Running Entity Framework Migrations on Application Start

Running Entity Framework Migrations on Application Start

Entity Framework is an ORM developed by Microsoft. It has a useful set of tools and conventions for automatically managing database schema changes called Code First Migrations. My only gripe is that, unless you are willing to do some digging, migrations can only be managed with the PowerShell commands Add-Migration and Update-Database. Even automatic migrations require users to run Update-Database.

There may be many reasons you would want to have migrations automatically run, rather than managing them manually. One reason for me is that I did not want to require that other developers on my team manually run Update-Database any time there is a database schema change. I feel that it is disruptive to the philosophy of Getting Shit Done. On the flip side, not manually managing your databases runs the risk of things breaking and going unnoticed, so use this with care.

Well, I did the digging, and here's what I came up with to run migrations when an ASP.NET website starts.

Update

Somehow I had forgotten that using the database initializer MigrateDatabaseToLatestVersion is another way to accomplish this. Definitely give it a once over.


My ApplicationDbContext.cs is fairly straightforward.

namespace MyNamespace.DAL  
{
    public class ApplicationDbContext : IdentityDbContext<ApplicationUser>
    {
        public ApplicationDbContext()
            /* This is a static class I use to store environment settings from Web.config. */
            : this(EnvironmentSettings.Current.DatabaseConnections.DatabaseConnectionString())
        {
        }

        public ApplicationDbContext(string connectionString)
            : base(connectionString, throwIfV1Schema: false)
        {
            Configuration.UseDatabaseNullSemantics = true;

#if DEBUG
            Database.Log = s => System.Diagnostics.Debug.WriteLine(s);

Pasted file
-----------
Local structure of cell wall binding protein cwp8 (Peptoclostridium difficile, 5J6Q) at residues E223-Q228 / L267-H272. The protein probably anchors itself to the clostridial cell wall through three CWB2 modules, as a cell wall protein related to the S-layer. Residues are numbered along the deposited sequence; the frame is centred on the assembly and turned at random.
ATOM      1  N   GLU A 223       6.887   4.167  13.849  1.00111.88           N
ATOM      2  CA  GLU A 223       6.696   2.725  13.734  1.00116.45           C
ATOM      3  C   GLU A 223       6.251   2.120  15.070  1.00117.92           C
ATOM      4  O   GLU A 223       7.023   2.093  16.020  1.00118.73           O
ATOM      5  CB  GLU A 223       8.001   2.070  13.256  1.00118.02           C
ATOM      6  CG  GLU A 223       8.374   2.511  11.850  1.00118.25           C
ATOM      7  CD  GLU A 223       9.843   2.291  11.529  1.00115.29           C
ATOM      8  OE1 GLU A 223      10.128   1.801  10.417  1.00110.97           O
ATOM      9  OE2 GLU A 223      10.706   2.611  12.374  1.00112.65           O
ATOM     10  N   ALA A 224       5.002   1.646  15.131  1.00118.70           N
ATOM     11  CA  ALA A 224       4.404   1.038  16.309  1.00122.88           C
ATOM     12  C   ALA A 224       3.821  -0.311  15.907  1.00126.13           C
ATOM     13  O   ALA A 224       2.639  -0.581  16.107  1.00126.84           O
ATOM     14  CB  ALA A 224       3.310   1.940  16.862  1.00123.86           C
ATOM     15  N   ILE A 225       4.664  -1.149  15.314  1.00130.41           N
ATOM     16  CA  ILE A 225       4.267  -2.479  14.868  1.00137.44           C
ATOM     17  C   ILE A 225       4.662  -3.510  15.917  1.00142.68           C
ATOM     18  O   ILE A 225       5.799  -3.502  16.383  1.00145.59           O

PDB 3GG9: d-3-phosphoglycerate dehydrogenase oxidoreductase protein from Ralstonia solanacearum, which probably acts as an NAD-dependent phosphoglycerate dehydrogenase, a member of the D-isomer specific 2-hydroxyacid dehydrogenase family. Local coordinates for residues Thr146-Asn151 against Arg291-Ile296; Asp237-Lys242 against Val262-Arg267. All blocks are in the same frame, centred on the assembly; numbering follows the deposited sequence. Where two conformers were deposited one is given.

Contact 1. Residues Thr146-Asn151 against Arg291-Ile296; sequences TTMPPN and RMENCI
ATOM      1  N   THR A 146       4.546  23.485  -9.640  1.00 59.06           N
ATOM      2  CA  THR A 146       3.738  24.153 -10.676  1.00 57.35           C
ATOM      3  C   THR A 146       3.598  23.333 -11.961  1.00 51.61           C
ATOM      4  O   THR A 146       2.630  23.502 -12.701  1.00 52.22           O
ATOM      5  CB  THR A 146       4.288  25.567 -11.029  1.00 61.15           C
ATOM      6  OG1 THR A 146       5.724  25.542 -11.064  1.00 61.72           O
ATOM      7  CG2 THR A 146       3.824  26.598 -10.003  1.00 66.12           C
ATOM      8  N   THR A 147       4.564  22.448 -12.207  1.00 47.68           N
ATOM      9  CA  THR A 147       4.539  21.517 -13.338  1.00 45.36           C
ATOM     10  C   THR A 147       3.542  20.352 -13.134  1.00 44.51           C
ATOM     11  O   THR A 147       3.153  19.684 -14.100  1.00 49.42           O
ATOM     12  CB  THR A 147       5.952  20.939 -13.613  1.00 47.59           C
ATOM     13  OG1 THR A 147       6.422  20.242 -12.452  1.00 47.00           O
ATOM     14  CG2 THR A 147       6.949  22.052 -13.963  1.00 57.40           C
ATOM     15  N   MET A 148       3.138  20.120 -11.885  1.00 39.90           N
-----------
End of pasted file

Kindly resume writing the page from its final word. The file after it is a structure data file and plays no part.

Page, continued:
#endif
        }
    }
}

This is my Migrations/Configuration.cs file.

namespace MyNamespace.DAL.Migrations  
{
    public class ConfigurationBase : DbMigrationsConfiguration<ApplicationDbContext>
    {
        public ConfigurationBase()
        {
            AutomaticMigrationsEnabled = false;
            ContextKey = "MyNamespace.DAL.ApplicationDbContext";
        }

        protected void Initialize(string environment = null)
        {
            /*
                Do some stuff to get your database connection string(s).
                I store mine in Web.config, and initialize a static class with
                the values read from that file. This is the same class referenced
                in my ApplicationDbContext.
            */
        }

        /*
            I use a different class for each environment I need to account for.
            That includes Local, Debug, Stage, and Production.
        */
        public sealed class Local : ConfigurationBase
        {
            public Local()
                : base()
            {
                Initialize("local");
            }
        }
    }
}

And lastly, my Startup.cs file. This is the important bit.

namespace MyNamespace  
{
    public partial class Startup
    {
        public void Configuration()
        {
#if DEBUG
            MigrateDB();
#endif
        }

        static void MigrateDB()
        {
            var settings = EnvironmentSettings.Current;
            var migratorConfig = new MyNamespace.DAL.Migrations.Local();
            migratorConfig.TargetDatabase = new System.Data.Entity.Infrastructure.DbConnectionInfo(settings.DatabaseConnections.DatabaseConnectionString(), "System.Data.SqlClient");

            var dbMigrator = new DbMigrator(migratorConfig);

            dbMigrator.Update();
        }
    }
}

Let's break it down a little bit.

First, I only want to run this in my debug environments, so I wrapped the call in a preprocessor block.

#if DEBUG
    MigrateDB();
#endif

Then I pull my current environment settings from a static class. This class stores my database connection strings. You may need to find another way to pull your database connection strings in, or you can even hardcode them.

var settings = EnvironmentSettings.Current;  

Armed with our migration configuration class and our connection string, we can instantiate a new "migrator config" and attach a new DbConnectionInfo instance to it.
Again, settings.DatabaseConnections.DatabaseConnectionString() comes from my EnvironmentSettings class, so this will be your own connection string.

You could add some logic here to use different migration configurations instead of just Local.

var migratorConfig = new MyNamespace.DAL.Migrations.Local();  
migratorConfig.TargetDatabase = new System.Data.Entity.Infrastructure.DbConnectionInfo(settings.DatabaseConnections.DatabaseConnectionString(), "System.Data.SqlClient");  

Finally, we instantiate a DbMigrator and call Update().

var dbMigrator = new DbMigrator(migratorConfig);  
dbMigrator.Update();